Full-season commitment goes with the 24 Hours.
Ford confirmed the rumors today in a press conference almost exactly 24 hours before the 24 Hours of Le Mans takes the green flag: Next year, on the 50th anniversary of the brand’s one-two-three finish in the 1966 24 Hours of Le Mans, Ford will return with a four-car, factory-backed effort featuring the new GT, racing in the LM GTE Pro class, with teams fielded by Chip Ganassi Racing with Felix Sabates.
But that news was just the tip of the iceberg. Ford will race two GTs in a full-season campaign in the TUDOR United SportsCar Championship. The first global look at the new GT race car will come at the season-opening Rolex 24 At Daytona on Jan. 30-31, 2016.
The Daytona debut of the Ford GT also will be the debut of the completion of the DAYTONA Rising project, the $400 million comprehensive makeover of Daytona International Speedway.
Ed Bennett, chief executive officer of the International Motor Sports Association, which sanctions the TUDOR Championship, was present at Ford’s announcement at Le Mans, and said that it’s a feather in the cap of the series that Ford and Ganassi chose to develop the GT’s powertrain in their Rolex 24- and Sebring-winning Daytona Prototype.
“It’s the ultimate validation of what a sports car racing program can do,” Bennett said, regarding the “tech transfer” that used racing to not only develop the competition version of the EcoBoost 3.5-liter, twin-turbocharged V6 engine, but to improve the road-going versions of Ford’s EcoBoost engine lineup.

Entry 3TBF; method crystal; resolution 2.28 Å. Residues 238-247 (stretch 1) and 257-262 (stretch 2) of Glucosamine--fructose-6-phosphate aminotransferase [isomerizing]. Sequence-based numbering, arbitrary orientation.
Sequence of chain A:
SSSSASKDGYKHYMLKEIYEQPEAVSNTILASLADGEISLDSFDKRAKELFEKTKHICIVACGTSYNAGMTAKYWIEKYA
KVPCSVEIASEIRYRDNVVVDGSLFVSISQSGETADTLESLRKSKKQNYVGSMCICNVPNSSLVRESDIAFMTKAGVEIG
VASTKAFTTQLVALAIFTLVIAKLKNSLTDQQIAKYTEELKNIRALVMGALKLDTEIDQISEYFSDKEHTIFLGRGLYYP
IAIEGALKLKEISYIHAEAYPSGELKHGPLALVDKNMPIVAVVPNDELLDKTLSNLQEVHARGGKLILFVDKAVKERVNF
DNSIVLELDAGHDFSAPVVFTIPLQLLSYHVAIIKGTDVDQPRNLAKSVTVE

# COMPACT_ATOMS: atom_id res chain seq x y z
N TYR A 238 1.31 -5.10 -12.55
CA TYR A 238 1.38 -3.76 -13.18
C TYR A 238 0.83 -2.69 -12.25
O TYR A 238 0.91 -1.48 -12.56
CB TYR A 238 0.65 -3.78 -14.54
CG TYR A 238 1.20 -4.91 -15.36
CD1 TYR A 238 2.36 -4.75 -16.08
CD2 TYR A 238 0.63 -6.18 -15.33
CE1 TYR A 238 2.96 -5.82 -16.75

“We believe the Ford GT’s advances in aerodynamics, light-weighting and EcoBoost power will make for a compelling race car that can once again compete on a global stage,” said Raj Nair, Ford group vice president and chief technical officer.
“We know from our rich history in motorsports that world-class competition is a great incubator for even further product innovation,” said Mark Fields, Ford president and CEO.
Stuff of legends
The story of Ford’s venture into sports car racing 50 years ago is the stuff of legends – how Henry Ford II wanted to upstage Ferrari on its own stage, and approved the development of the GT40, sending eight of them to Le Mans in 1966 under the guidance of iconic car builder Carroll Shelby. The winner was the No. 2 Ford of Bruce McLaren and Chris Amon, followed by the No. 1 of Ken Miles and Denny Hulme, both on the lead lap. Third was the No. 5 GT40 of Ronnie Bucknum and Dick Hutcherson, 12 laps back. The highest-finishing Ferrari was eighth.
It was at that race that a then nine-year-old William Clay Ford III, now executive chairman of his family business, had a revelation: “I knew at that moment I would spend the rest of my life at Ford Motor Company,” he said at today’s press conference.
Bennett said that while the Ford-Ferrari battle will again be fought on the track, “Now we have an opportunity to rekindle that not only with Ferrari but with Corvette, BMW, Porsche and others – it’s a fantastic move for them at a time when interest in sports car racing around the world is very strong.”
Ford had no word yet on who the drivers will be for the TUDOR Championship 2016 season – nor for the FIA World Endurance Championship, which Ford pledged to compete in also next year. But today’s announcement was another big step in a project that has seen considerable fanfare from the outset.
“It shows a clear commitment from Ford for sports car racing, and it’s obviously a fantastic, significant development for the TUDOR Championship,” Bennett said. “We couldn’t be more proud that the first place this car will race is as the 2016 Rolex 24 At Daytona, which will also be the first chance to show off the new Daytona Rising upgrades to the facility.
“A brand-new facility and a brand-new Ford GT racing program – for all that to happen together in a 24-hour environment – will be very exciting, and very special.”